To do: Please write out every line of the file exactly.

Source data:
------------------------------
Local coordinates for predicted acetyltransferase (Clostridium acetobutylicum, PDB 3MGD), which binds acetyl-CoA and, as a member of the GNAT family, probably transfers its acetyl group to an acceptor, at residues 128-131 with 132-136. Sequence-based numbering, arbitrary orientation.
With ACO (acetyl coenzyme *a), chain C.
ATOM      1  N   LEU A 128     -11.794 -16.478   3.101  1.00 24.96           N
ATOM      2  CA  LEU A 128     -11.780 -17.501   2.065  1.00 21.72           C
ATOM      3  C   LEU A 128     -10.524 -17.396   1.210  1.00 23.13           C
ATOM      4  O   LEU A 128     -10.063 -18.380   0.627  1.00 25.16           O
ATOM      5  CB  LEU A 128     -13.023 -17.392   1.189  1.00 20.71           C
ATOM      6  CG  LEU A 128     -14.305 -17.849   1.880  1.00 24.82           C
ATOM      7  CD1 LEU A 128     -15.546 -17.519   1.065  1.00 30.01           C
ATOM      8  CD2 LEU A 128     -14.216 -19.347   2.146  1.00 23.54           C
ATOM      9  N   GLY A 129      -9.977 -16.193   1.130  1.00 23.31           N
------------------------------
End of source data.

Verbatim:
Local coordinates for predicted acetyltransferase (Clostridium acetobutylicum, PDB 3MGD), which binds acetyl-CoA and, as a member of the GNAT family, probably transfers its acetyl group to an acceptor, at residues 128-131 with 132-136. Sequence-based numbering, arbitrary orientation.
With ACO (acetyl coenzyme *a), chain C.
ATOM      1  N   LEU A 128     -11.794 -16.478   3.101  1.00 24.96           N
ATOM      2  CA  LEU A 128     -11.780 -17.501   2.065  1.00 21.72           C
ATOM      3  C   LEU A 128     -10.524 -17.396   1.210  1.00 23.13           C
ATOM      4  O   LEU A 128     -10.063 -18.380   0.627  1.00 25.16           O
ATOM      5  CB  LEU A 128     -13.023 -17.392   1.189  1.00 20.71           C
ATOM      6  CG  LEU A 128     -14.305 -17.849   1.880  1.00 24.82           C
ATOM      7  CD1 LEU A 128     -15.546 -17.519   1.065  1.00 30.01           C
ATOM      8  CD2 LEU A 128     -14.216 -19.347   2.146  1.00 23.54           C
ATOM      9  N   GLY A 129      -9.977 -16.193   1.130  1.00 23.31           N